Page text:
What to do, what to do? 2016 has arrived, and what a terribly difficult year it’s expected to be for South Africans. China is in a slump. Emerging markets are taking a beating. Our President made some reckless decisions with regard to our Finance Ministry. Go to the finance section on any website and the economic prophets are unanimous:
South Africa indeed faces a difficult 2016, Rian le Roux, Old Mutual Investment Group Chief Economist, warned this week. (Fin24)
If economic growth in South Africa this year is bad news, 2016 is set to be even worse, according to the International Monetary Fund (IOL)
The 2016 harvest in many southern African countries (SA included) could be a fraction of what it was just a few years ago and spending to import grain will have to be on several government budgets. (BBC)
Before you lose all faith and hope in the future, keep in mind this is simply a short term prophecy. Recently the US Department of Agriculture put forward an idea of what the global economy would look like in the next 15 years – including South Africa. Their forecast sees significant growth for South Africa. (see BusinessTech for the full detail)
The department provides historical and projected data for 189 countries that account for more than 99% of the global economy.
By 2030, total global GDP is projected to be around US$122.8 trillion, almost double the expected US$71.5 trillion in 2014.
The USA is still expected to be the world’s largest economy, contributing US$24.8 trillion to the global output, though only marginally ahead of China, which is expected to move up from US$8 trillion in 2014 to US$22.2 trillion in 2030.
India is expected to catapult past Japan to become the world’s third largest economy, at US$6.6 trillion.
All emerging market economies are expected to account for almost 40% of the total global output, at US$47.1 trillion.
By 2030, South Africa is projected to be the 23rd largest economy in the world with a total GDP output of US$810.6 billion (R9.72 trillion) – up 98.4% from the approximate US$408.6 billion the US DoA data showed for 2014.
South Africa was the 31st biggest global economy in 2014, according to the data.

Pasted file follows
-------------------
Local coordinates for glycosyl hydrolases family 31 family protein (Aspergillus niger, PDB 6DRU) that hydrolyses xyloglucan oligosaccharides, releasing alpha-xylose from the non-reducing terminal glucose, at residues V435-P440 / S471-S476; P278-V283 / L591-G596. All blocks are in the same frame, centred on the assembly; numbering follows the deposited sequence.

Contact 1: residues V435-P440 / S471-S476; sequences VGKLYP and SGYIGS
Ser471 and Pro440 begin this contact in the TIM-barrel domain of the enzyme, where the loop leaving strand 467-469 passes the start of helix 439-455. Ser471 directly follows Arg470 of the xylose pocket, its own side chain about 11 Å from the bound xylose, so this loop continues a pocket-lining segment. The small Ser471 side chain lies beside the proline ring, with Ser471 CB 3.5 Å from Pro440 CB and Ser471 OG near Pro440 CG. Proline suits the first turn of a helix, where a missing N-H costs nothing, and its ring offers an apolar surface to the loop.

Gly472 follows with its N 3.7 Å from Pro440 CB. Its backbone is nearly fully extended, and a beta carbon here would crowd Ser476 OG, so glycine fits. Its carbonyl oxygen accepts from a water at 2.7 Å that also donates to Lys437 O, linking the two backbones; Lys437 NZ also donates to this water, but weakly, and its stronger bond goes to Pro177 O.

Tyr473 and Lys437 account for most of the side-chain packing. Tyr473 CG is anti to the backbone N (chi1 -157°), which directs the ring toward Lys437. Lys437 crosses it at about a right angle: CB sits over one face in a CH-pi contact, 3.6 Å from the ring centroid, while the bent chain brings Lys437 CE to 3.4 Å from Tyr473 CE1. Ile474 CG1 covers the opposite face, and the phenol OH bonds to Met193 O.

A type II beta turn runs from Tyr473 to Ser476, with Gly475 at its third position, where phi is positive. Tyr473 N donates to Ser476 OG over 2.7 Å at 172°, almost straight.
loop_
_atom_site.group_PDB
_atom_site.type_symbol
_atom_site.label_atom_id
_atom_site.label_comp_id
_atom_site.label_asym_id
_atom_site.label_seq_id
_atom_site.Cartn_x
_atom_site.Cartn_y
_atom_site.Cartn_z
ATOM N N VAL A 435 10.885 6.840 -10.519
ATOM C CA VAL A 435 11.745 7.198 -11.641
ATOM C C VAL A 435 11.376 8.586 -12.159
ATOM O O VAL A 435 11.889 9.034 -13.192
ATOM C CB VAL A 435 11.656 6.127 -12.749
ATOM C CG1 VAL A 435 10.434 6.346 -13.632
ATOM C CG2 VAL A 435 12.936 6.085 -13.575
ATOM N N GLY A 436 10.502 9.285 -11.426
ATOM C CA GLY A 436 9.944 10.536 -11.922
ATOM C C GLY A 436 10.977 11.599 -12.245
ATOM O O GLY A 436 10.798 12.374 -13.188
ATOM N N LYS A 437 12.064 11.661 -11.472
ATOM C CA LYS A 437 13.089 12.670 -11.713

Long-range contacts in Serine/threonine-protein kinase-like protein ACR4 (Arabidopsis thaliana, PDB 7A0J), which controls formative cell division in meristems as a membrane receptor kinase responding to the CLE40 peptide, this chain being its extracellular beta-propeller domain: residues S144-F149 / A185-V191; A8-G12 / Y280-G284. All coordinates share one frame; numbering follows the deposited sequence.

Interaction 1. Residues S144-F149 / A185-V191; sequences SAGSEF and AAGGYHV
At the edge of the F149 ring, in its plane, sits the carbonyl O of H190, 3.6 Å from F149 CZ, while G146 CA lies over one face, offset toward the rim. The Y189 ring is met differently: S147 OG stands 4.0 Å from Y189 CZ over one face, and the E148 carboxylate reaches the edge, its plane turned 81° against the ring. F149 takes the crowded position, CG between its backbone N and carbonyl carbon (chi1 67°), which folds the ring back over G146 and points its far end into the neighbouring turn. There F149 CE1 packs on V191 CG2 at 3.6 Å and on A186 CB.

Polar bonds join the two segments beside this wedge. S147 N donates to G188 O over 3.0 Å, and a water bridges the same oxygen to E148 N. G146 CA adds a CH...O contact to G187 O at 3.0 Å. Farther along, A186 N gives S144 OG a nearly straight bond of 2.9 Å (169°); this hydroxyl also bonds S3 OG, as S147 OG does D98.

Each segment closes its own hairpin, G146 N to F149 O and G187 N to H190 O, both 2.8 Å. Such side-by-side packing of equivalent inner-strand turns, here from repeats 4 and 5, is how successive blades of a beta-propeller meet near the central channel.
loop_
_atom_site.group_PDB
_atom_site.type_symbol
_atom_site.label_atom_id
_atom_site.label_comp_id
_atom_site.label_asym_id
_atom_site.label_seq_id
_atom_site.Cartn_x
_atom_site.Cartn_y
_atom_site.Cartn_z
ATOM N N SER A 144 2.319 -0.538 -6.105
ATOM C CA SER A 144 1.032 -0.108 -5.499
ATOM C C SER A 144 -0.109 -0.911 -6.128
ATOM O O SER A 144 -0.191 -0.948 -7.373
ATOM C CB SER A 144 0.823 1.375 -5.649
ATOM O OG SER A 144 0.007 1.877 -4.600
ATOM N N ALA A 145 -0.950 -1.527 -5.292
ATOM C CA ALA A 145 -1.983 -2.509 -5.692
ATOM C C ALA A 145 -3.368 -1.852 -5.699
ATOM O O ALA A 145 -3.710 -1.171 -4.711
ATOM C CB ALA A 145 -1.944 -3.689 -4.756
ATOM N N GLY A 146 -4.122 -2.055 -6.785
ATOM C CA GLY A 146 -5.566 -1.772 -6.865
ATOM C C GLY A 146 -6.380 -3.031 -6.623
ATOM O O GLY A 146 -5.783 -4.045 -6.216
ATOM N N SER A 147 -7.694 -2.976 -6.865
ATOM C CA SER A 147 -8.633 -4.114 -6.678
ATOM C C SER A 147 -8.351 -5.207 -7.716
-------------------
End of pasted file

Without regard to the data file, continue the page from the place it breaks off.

That’s an 8 place positive jump for South Africa. You might argue that it should be more, but the point is that this year’s pain is not a trend, it’s just a bump (possibly a big one?). However, that doesn’t change the fact that 2016 will hurt.
Macro v Micro Pictures
I remember sitting in presentation being given by a client to their sales people, 5 or 6 years ago. It was a Vehicle OEM and they were talking through a graph depicting a slump in vehicle sales. The Economic Prophets had predicted a sad few years ahead, and even suggested the drop in vehicle sales (by percentage). The most interesting part of the graph was that while there had been a drop off in South African vehicle sales, it wasn’t consistent across each OEM. In fact, there was one manufacturer that had maintained a positive sales growth.
About a year later I was in a meeting with a Bank client. I was talking to their Bankers about the pain they were feeling, unable to meet their targets in a financially struggling environment. A room full of around 25 people who were despondent about their future. Except for 2 people in the room. They were having their best year ever.
These two stories have stuck with me when the economy turns to negative. We’re often exposed, via the media, to macro outlooks for the world or for our country. And the temptation is to take that macro outlook and apply it to your micro environment. I’m not sure one can or should do that? Macro views may be 100% accurate for an industry or even a country, but when you start looking at a more granular level you discover that it isn’t an equal drop (or rise) for everyone. Unless you’re the only player in the industry, you can’t simply extrapolate the information you’re getting onto your tiny piece of the market.
In fact, you can still have positive growth in a negative environment, or you can go insolvent when everyone else is making money. You have choices and decisions that enable you to still influence your destiny, no matter the environment you’re trading in.
What Choices Will You Make in 2016?
This is where our curiosity is focussed this year. What will people do? Will it be business as usual? Will companies pick a conservative strategy? Who will step out and do something extraordinarily different to attempt to take a big leap forward? Who will win and who will lose? And how will that play itself out?
Of course at Calidascope, we’re most interested in the disruptors? ‘The Crazy Ones’ as Apple calls them. Those that will take chances. The ones who step out in an attempt to blaze a trail for the rest of us to be envious of. Those are the ones that have my full attention.
We’re certain that there is no foolproof-guaranteed way to get through this next period. It will all come down to the decisions made with the opportunities presented.